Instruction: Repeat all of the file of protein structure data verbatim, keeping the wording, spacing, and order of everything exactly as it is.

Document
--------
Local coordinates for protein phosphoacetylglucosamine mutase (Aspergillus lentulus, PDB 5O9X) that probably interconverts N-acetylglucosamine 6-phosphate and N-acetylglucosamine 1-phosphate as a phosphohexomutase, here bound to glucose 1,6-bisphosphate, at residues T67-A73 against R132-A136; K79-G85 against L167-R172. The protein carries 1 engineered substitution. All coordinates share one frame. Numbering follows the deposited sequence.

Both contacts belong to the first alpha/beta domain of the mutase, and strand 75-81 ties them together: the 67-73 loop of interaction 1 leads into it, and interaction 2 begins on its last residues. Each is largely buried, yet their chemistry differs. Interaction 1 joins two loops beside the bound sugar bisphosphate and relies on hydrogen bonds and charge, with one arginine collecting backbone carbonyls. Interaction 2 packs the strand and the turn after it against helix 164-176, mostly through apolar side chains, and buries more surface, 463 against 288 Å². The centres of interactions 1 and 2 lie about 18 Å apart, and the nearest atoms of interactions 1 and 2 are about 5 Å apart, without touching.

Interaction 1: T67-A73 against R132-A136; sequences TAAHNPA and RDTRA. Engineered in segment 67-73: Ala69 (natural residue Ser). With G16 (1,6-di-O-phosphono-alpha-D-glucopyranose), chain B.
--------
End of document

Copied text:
Local coordinates for protein phosphoacetylglucosamine mutase (Aspergillus lentulus, PDB 5O9X) that probably interconverts N-acetylglucosamine 6-phosphate and N-acetylglucosamine 1-phosphate as a phosphohexomutase, here bound to glucose 1,6-bisphosphate, at residues T67-A73 against R132-A136; K79-G85 against L167-R172. The protein carries 1 engineered substitution. All coordinates share one frame. Numbering follows the deposited sequence.

Both contacts belong to the first alpha/beta domain of the mutase, and strand 75-81 ties them together: the 67-73 loop of interaction 1 leads into it, and interaction 2 begins on its last residues. Each is largely buried, yet their chemistry differs. Interaction 1 joins two loops beside the bound sugar bisphosphate and relies on hydrogen bonds and charge, with one arginine collecting backbone carbonyls. Interaction 2 packs the strand and the turn after it against helix 164-176, mostly through apolar side chains, and buries more surface, 463 against 288 Å². The centres of interactions 1 and 2 lie about 18 Å apart, and the nearest atoms of interactions 1 and 2 are about 5 Å apart, without touching.

Interaction 1: T67-A73 against R132-A136; sequences TAAHNPA and RDTRA. Engineered in segment 67-73: Ala69 (natural residue Ser). With G16 (1,6-di-O-phosphono-alpha-D-glucopyranose), chain B.